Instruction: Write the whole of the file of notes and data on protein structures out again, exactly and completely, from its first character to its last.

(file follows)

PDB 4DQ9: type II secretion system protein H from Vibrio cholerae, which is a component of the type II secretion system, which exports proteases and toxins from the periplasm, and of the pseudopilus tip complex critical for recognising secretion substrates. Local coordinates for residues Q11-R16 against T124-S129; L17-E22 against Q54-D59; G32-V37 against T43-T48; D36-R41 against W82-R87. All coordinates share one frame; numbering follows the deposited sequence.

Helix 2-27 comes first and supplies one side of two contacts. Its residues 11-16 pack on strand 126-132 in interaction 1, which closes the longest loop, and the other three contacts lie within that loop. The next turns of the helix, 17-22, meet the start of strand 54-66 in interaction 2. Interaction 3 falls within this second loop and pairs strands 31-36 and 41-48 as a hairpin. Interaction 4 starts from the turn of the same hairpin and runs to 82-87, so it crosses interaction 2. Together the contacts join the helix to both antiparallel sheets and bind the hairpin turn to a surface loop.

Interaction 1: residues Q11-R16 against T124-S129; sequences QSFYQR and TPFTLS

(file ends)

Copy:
PDB 4DQ9: type II secretion system protein H from Vibrio cholerae, which is a component of the type II secretion system, which exports proteases and toxins from the periplasm, and of the pseudopilus tip complex critical for recognising secretion substrates. Local coordinates for residues Q11-R16 against T124-S129; L17-E22 against Q54-D59; G32-V37 against T43-T48; D36-R41 against W82-R87. All coordinates share one frame; numbering follows the deposited sequence.

Helix 2-27 comes first and supplies one side of two contacts. Its residues 11-16 pack on strand 126-132 in interaction 1, which closes the longest loop, and the other three contacts lie within that loop. The next turns of the helix, 17-22, meet the start of strand 54-66 in interaction 2. Interaction 3 falls within this second loop and pairs strands 31-36 and 41-48 as a hairpin. Interaction 4 starts from the turn of the same hairpin and runs to 82-87, so it crosses interaction 2. Together the contacts join the helix to both antiparallel sheets and bind the hairpin turn to a surface loop.

Interaction 1: residues Q11-R16 against T124-S129; sequences QSFYQR and TPFTLS